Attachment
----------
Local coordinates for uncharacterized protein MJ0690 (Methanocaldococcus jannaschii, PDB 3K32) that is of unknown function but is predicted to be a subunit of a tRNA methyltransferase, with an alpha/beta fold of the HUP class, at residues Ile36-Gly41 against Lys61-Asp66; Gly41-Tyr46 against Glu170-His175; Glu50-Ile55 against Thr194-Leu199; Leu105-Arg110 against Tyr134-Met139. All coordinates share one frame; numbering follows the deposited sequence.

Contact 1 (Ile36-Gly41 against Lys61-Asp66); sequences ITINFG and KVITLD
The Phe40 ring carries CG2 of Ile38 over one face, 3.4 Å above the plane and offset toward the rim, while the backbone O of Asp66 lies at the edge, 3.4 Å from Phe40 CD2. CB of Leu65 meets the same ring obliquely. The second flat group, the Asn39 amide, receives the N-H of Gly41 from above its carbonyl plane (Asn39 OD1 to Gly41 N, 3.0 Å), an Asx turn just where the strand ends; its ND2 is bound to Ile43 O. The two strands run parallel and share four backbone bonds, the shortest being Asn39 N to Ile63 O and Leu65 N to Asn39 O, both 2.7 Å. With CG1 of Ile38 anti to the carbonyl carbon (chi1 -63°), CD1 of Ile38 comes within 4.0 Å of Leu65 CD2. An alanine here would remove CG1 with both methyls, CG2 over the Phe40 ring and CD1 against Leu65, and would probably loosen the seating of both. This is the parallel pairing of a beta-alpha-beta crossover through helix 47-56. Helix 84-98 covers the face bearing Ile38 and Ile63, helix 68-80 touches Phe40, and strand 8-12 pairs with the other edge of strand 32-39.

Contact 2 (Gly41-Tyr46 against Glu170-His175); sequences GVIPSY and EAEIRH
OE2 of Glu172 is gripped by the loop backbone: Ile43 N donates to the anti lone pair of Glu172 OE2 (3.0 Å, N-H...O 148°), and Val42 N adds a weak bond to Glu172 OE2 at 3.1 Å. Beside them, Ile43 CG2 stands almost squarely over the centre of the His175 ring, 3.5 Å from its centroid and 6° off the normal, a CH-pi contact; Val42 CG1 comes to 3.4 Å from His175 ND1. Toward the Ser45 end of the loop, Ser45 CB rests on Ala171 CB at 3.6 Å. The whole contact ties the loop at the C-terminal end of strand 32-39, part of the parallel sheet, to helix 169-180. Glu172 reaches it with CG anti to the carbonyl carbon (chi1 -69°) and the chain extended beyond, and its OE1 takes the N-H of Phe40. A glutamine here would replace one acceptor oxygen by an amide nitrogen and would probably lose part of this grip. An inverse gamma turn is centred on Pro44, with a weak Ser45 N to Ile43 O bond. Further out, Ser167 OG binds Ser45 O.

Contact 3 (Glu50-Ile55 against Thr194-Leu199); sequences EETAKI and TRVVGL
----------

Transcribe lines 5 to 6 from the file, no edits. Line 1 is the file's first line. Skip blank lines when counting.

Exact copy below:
OE2 of Glu172 is gripped by the loop backbone: Ile43 N donates to the anti lone pair of Glu172 OE2 (3.0 Å, N-H...O 148°), and Val42 N adds a weak bond to Glu172 OE2 at 3.1 Å. Beside them, Ile43 CG2 stands almost squarely over the centre of the His175 ring, 3.5 Å from its centroid and 6° off the normal, a CH-pi contact; Val42 CG1 comes to 3.4 Å from His175 ND1. Toward the Ser45 end of the loop, Ser45 CB rests on Ala171 CB at 3.6 Å. The whole contact ties the loop at the C-terminal end of strand 32-39, part of the parallel sheet, to helix 169-180. Glu172 reaches it with CG anti to the carbonyl carbon (chi1 -69°) and the chain extended beyond, and its OE1 takes the N-H of Phe40. A glutamine here would replace one acceptor oxygen by an amide nitrogen and would probably lose part of this grip. An inverse gamma turn is centred on Pro44, with a weak Ser45 N to Ile43 O bond. Further out, Ser167 OG binds Ser45 O.

Contact 3 (Glu50-Ile55 against Thr194-Leu199); sequences EETAKI and TRVVGL